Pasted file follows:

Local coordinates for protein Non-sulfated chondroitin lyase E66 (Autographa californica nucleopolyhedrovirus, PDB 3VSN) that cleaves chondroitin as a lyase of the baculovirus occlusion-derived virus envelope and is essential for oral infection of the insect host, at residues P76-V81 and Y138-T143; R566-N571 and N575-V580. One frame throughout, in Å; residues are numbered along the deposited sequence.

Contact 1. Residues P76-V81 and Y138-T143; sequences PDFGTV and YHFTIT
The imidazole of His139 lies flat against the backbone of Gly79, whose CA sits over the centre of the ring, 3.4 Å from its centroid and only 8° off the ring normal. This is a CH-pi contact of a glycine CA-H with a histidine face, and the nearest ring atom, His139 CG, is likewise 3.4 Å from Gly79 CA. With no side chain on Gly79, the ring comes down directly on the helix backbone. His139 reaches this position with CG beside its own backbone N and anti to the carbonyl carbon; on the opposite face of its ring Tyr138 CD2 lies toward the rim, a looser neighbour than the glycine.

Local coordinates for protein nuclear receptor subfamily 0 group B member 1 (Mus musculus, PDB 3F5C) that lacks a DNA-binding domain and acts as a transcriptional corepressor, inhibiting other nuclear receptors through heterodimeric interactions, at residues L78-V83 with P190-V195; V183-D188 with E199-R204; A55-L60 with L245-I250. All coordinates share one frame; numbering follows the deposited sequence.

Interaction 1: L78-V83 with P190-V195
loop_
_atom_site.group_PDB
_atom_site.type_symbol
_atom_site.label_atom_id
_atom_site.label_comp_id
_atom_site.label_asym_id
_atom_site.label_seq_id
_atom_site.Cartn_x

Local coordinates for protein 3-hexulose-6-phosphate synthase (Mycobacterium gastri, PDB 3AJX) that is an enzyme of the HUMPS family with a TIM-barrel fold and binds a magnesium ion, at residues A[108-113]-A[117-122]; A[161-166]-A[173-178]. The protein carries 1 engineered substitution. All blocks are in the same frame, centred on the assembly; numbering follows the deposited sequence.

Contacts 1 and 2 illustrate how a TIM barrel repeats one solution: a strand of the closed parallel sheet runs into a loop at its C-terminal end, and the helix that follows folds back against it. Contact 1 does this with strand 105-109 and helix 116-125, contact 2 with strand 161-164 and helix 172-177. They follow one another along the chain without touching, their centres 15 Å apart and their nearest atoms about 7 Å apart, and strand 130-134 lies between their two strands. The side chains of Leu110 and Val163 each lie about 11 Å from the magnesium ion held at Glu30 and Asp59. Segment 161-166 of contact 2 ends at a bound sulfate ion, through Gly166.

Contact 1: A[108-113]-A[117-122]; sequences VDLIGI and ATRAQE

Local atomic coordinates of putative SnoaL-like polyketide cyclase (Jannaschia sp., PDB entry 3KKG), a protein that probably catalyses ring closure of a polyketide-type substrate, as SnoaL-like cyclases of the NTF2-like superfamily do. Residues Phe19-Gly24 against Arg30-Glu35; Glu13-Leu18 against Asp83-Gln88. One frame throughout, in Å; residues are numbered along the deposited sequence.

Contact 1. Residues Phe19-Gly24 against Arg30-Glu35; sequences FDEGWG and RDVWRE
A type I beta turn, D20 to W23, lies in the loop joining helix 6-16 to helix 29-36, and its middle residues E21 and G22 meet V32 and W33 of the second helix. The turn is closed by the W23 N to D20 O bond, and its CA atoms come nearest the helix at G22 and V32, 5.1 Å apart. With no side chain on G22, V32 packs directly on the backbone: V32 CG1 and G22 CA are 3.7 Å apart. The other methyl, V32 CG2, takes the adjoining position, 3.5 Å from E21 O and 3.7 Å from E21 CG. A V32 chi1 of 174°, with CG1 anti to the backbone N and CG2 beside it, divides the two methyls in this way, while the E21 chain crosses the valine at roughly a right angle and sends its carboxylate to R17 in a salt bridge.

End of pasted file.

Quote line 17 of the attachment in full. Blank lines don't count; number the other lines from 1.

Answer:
Local atomic coordinates of putative SnoaL-like polyketide cyclase (Jannaschia sp., PDB entry 3KKG), a protein that probably catalyses ring closure of a polyketide-type substrate, as SnoaL-like cyclases of the NTF2-like superfamily do. Residues Phe19-Gly24 against Arg30-Glu35; Glu13-Leu18 against Asp83-Gln88. One frame throughout, in Å; residues are numbered along the deposited sequence.